Redeker is only the latest in a lengthening list of Europeans who have been subjected to death threats from Muslims outraged by criticism of their faith and prophet. British writer Salman Rushdie survived the Ayatollah Khomeini's 1989 fatwa only by adopting a quasi-clandestine existence. Dutch filmmaker Theo van Gogh was gunned down on the street two years ago in Amsterdam for insulting Islam. His co-filmmaker, Ayaan Hirsi Ali, frustrated at living under constant police protection, resigned earlier this year from the Dutch parliament and moved to the United States.

The outcry over Pope Benedict XVI's recent comments about Islam, Redeker wrote, underlined that the religion was trying to stifle "that which is most precious to the West and which doesn't exist in any Muslim country: liberty of thought and expression." He claimed that France was "more or less consciously submitting itself to the dictates of Islam" by such gestures as banning string bikinis during this summer's Paris Plage, the annual beach party in Paris; setting up times when only women can visit public pools; and allowing Muslim schoolchildren to get special food in school cafeterias.

But Redeker expanded his critique from these examples to a broadside against Islam as a religion. He acknowledged that violence was commonly committed in the name of Christianity, but claimed that "it is always possible to turn back to evangelical values, to the mild personage of Jesus, from the excesses of the Church." Muhammad, he claimed, offered no such recourse: "Jesus is a master of love, Muhammad is a master of hate."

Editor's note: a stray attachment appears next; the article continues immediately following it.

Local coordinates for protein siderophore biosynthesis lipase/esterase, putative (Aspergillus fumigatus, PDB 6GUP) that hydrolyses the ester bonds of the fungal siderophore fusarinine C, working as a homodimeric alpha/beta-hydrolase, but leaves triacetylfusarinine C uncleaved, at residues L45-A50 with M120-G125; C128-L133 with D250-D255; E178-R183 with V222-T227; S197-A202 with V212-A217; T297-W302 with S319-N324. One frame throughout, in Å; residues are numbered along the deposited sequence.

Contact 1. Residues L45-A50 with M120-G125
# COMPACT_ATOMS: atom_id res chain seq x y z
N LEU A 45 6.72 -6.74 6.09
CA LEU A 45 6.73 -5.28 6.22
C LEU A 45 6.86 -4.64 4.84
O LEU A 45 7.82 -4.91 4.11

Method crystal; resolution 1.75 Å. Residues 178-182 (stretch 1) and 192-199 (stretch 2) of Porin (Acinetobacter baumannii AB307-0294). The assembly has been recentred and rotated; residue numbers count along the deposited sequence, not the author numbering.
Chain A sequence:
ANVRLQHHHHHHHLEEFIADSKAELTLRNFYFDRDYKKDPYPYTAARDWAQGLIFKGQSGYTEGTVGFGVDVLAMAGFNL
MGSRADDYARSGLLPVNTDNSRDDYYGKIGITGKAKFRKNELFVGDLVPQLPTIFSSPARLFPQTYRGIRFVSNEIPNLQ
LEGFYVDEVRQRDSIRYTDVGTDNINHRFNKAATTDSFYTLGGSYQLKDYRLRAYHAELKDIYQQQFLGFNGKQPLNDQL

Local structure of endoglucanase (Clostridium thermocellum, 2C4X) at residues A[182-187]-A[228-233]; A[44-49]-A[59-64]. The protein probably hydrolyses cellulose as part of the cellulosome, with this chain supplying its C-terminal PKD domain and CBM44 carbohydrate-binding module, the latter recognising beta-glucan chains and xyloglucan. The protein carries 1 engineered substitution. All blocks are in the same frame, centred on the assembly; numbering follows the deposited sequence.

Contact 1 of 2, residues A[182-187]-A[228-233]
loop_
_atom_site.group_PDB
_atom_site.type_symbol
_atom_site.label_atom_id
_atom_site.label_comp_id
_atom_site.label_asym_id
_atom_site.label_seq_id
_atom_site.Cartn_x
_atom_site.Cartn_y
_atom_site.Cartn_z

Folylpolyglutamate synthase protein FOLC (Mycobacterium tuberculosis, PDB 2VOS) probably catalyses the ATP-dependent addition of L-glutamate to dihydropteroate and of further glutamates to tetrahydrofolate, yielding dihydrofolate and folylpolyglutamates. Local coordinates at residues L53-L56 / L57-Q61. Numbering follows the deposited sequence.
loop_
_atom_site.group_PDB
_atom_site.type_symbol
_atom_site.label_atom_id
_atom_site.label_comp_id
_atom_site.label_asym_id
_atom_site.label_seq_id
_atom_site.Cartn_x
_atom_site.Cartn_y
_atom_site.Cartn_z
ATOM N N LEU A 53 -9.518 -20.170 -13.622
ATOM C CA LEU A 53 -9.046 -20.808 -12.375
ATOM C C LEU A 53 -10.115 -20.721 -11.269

Support for Redeker has been widespread — but sometimes nuanced. Prime Minister Dominique de Villepin called his situation "unacceptable," a message forcefully echoed by French newspapers and teachers' unions. The minister of education, however, said that state employees should be "prudent, moderate and wise in all circumstances" — an implicit criticism that infuriated many of Redeker's supporters.

There was a touch of blame-the-victim in some Muslim reaction, too. Dalil Boubakeur, rector of the Mosque of Paris and president of the French Council of the Muslim Religion, told TIME that Redeker had made "grave errors" in treating questions of religion in a "purely subjective manner." But, he said, "we have to respond with arguments, not threats of violence. I deplore the situation he is in."